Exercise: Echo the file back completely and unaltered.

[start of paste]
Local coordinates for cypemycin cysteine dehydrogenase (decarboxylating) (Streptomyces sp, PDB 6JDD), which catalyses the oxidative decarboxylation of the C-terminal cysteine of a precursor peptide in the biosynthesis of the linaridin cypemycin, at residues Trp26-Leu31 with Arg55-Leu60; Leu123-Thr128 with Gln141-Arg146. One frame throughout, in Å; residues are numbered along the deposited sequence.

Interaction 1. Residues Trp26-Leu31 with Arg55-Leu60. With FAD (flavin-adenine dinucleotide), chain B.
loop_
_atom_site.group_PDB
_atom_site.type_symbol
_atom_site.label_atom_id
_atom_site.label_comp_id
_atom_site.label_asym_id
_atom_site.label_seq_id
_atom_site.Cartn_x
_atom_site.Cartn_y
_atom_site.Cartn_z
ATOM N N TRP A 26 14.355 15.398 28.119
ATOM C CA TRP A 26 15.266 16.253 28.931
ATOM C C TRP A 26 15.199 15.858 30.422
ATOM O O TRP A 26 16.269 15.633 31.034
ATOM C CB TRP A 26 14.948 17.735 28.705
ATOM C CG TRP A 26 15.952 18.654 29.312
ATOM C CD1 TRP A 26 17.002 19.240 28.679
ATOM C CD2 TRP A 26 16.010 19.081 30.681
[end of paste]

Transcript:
Local coordinates for cypemycin cysteine dehydrogenase (decarboxylating) (Streptomyces sp, PDB 6JDD), which catalyses the oxidative decarboxylation of the C-terminal cysteine of a precursor peptide in the biosynthesis of the linaridin cypemycin, at residues Trp26-Leu31 with Arg55-Leu60; Leu123-Thr128 with Gln141-Arg146. One frame throughout, in Å; residues are numbered along the deposited sequence.

Interaction 1. Residues Trp26-Leu31 with Arg55-Leu60. With FAD (flavin-adenine dinucleotide), chain B.
loop_
_atom_site.group_PDB
_atom_site.type_symbol
_atom_site.label_atom_id
_atom_site.label_comp_id
_atom_site.label_asym_id
_atom_site.label_seq_id
_atom_site.Cartn_x
_atom_site.Cartn_y
_atom_site.Cartn_z
ATOM N N TRP A 26 14.355 15.398 28.119
ATOM C CA TRP A 26 15.266 16.253 28.931
ATOM C C TRP A 26 15.199 15.858 30.422
ATOM O O TRP A 26 16.269 15.633 31.034
ATOM C CB TRP A 26 14.948 17.735 28.705
ATOM C CG TRP A 26 15.952 18.654 29.312
ATOM C CD1 TRP A 26 17.002 19.240 28.679
ATOM C CD2 TRP A 26 16.010 19.081 30.681